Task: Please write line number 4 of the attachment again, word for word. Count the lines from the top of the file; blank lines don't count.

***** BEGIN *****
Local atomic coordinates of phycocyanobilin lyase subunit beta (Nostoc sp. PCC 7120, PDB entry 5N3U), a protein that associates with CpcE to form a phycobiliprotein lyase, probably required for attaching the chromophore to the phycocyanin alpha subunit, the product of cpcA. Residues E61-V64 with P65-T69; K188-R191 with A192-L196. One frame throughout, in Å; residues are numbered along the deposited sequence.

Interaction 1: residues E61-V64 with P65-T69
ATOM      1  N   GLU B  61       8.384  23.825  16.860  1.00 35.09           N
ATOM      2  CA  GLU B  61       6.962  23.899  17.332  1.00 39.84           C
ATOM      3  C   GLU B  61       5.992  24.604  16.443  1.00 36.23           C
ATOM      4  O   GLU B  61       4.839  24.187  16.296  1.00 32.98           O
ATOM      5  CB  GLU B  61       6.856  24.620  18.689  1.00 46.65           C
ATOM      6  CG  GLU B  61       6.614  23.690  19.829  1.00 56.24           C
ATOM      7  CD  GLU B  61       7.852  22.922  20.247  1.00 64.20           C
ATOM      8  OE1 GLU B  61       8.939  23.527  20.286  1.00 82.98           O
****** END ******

ATOM      2  CA  GLU B  61       6.962  23.899  17.332  1.00 39.84           C